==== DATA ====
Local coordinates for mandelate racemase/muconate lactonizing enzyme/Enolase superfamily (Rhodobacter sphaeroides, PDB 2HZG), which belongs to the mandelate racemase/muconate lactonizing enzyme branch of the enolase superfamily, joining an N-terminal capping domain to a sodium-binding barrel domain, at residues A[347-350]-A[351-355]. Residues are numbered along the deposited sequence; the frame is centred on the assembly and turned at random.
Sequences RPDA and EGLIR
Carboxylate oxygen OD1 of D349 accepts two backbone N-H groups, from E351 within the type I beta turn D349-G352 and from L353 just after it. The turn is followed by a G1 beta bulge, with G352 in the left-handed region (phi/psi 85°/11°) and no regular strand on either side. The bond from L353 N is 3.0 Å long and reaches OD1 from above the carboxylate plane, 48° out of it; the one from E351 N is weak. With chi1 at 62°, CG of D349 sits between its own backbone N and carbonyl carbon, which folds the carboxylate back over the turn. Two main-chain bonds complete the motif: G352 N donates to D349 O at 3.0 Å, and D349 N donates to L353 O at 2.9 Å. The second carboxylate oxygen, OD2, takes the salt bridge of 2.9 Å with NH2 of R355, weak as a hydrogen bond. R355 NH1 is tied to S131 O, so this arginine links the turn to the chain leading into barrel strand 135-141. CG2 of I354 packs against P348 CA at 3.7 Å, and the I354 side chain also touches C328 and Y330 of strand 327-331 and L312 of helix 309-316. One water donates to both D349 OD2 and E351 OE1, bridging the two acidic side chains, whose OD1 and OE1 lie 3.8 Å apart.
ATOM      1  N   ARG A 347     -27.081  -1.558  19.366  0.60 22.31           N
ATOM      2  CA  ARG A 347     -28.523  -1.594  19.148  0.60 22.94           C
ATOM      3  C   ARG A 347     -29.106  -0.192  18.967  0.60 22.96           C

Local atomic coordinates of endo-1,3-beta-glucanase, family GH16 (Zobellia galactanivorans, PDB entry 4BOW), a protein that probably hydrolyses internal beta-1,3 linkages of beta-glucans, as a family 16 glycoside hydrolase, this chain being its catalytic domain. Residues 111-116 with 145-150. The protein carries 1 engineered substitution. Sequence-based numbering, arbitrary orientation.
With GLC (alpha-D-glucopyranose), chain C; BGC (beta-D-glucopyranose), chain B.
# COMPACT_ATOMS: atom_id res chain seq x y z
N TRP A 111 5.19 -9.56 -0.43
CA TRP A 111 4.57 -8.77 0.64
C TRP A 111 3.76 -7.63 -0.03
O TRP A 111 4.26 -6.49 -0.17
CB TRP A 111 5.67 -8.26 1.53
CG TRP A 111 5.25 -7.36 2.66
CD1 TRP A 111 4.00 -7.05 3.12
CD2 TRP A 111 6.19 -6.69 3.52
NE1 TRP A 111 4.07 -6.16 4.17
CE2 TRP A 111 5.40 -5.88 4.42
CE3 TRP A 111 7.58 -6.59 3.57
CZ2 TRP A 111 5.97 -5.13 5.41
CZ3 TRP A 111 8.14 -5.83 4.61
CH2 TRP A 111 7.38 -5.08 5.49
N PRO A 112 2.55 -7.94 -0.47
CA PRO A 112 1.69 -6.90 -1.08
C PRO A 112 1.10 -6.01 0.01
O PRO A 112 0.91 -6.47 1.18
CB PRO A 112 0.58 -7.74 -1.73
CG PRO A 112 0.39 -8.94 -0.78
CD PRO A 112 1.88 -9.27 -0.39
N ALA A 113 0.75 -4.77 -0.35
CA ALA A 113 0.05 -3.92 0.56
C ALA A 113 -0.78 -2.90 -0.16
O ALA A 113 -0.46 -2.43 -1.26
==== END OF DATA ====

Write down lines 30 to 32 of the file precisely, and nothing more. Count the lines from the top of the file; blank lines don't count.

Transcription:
CD PRO A 112 1.88 -9.27 -0.39
N ALA A 113 0.75 -4.77 -0.35
CA ALA A 113 0.05 -3.92 0.56